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Asunto:[coaciosforu] European conservation works: Science paper reveals successes of the EU Birds Directive
Fecha:Viernes, 10 de Agosto, 2007  11:22:30 (+0200)
Autor:Rafa Saiz Elizondo <rafasaiz @.........net>


Noticia y artículo (adjunto pdf)

Rafa



http://www.birdlife.org/news/news/2007/08/science_article.html

European conservation works: Science paper reveals successes of the EU Birds Directive

10-08-2007

Today, the renowned journal Science publishes a BirdLife International analysis showing that the European Union’s Birds Directive has made a significant difference in protecting many of the continent’s most threatened birds from further decline.

BirdLife
Conservation success: Eurasian Spoonbill

The groundbreaking paper shows that the Birds Directive has clearly helped those species considered to be most at risk, partly through the designation of Special Protection Areas (SPAs). The Birds Directive was adopted in 1979 and is now binding law for all EU countries, it requires special conservation measures for a number of listed species.

Importantly, today’s research, taking into account the fifteen Member States for which sufficient data were available, showed that the populations of threatened birds not only fared better, on average, than other bird species in the European Union, but also that the same species perform better within the EU than in European countries outside.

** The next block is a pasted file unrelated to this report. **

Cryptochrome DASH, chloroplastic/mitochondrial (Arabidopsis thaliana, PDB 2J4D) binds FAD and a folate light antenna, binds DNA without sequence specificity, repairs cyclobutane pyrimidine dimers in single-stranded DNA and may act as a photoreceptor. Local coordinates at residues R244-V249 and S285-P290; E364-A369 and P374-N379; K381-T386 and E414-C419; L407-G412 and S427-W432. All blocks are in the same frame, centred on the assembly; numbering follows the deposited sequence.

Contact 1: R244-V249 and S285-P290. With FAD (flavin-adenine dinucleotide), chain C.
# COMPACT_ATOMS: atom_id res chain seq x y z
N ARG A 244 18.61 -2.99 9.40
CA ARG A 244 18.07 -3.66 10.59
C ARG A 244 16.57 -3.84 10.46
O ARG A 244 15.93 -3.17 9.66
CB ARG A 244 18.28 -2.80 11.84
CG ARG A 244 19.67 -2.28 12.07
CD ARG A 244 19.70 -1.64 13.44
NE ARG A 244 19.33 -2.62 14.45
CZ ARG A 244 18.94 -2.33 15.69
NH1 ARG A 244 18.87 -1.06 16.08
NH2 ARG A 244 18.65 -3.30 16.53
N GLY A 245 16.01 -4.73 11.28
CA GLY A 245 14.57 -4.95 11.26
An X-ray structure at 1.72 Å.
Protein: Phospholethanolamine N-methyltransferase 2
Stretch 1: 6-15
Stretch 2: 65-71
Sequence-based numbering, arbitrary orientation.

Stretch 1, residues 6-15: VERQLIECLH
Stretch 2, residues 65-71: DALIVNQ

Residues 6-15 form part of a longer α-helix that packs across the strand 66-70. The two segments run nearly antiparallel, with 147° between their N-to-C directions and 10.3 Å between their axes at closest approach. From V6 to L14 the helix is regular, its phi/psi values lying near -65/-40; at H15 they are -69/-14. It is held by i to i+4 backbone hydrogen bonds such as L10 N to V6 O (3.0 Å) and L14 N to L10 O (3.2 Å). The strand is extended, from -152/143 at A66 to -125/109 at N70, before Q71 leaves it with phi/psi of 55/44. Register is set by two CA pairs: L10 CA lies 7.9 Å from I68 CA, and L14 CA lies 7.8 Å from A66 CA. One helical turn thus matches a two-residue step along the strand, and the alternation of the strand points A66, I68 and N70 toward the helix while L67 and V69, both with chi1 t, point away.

Dr Paul Donald, the paper’s senior author from the RSPB (BirdLife in the UK) said: “For over 25 years, the Birds Directive has helped provide proper protection for those bird species facing the greatest threats. Today we can reveal that this protection has apparently worked.”

"Europe has a world class conservation law and there is no excuse any more for delayed action." —Konstantin Kreiser, EU Policy Manager at BirdLife's European Division

Eurasian Spoonbill Platalea leucorodia, White-tailed Eagle Haliaeetus albicilla and Spanish Imperial Eagle Aquila adalberti are prominent examples of this success: without the Birds Directive and the efforts of governments and conservationists to implement it on the ground, these birds would now face a much bleaker future.

BirdLife hopes this evidence will now boost efforts of governments to comply with the Birds Directive, especially in the new Member States of the EU.

In June, the European Commission started legal action against many Member States after failing to designate enough protected areas for birds. In recent months, Poland has also faced Europe-wide criticism for the construction of an expressway through the pristine Rospuda Valley, a very important site protected under the Birds Directive.

Konstantin Kreiser, EU Policy Manager at BirdLife International in Brussels, said: “Europe has a world class conservation law and there is no excuse any more for delayed action.” BirdLife warns that insufficient designation and protection of sites, lack of funding for site management and unsustainable agriculture all could reverse the successes of the Birds Directive, perpetuating dramatic declines in Europe’s wildlife.




http://www.sciencemag.org/cgi/content/full/317/5839/810

Science 10 August 2007:
Vol. 317. no. 5839, pp. 810 - 813
DOI: 10.1126/science.1146002

Reports

International Conservation Policy Delivers Benefits for Birds in Europe

Paul F. Donald,1* Fiona J. Sanderson,1 Ian J. Burfield,2 Stijn M. Bierman,3 Richard D. Gregory,1 Zoltan Waliczky1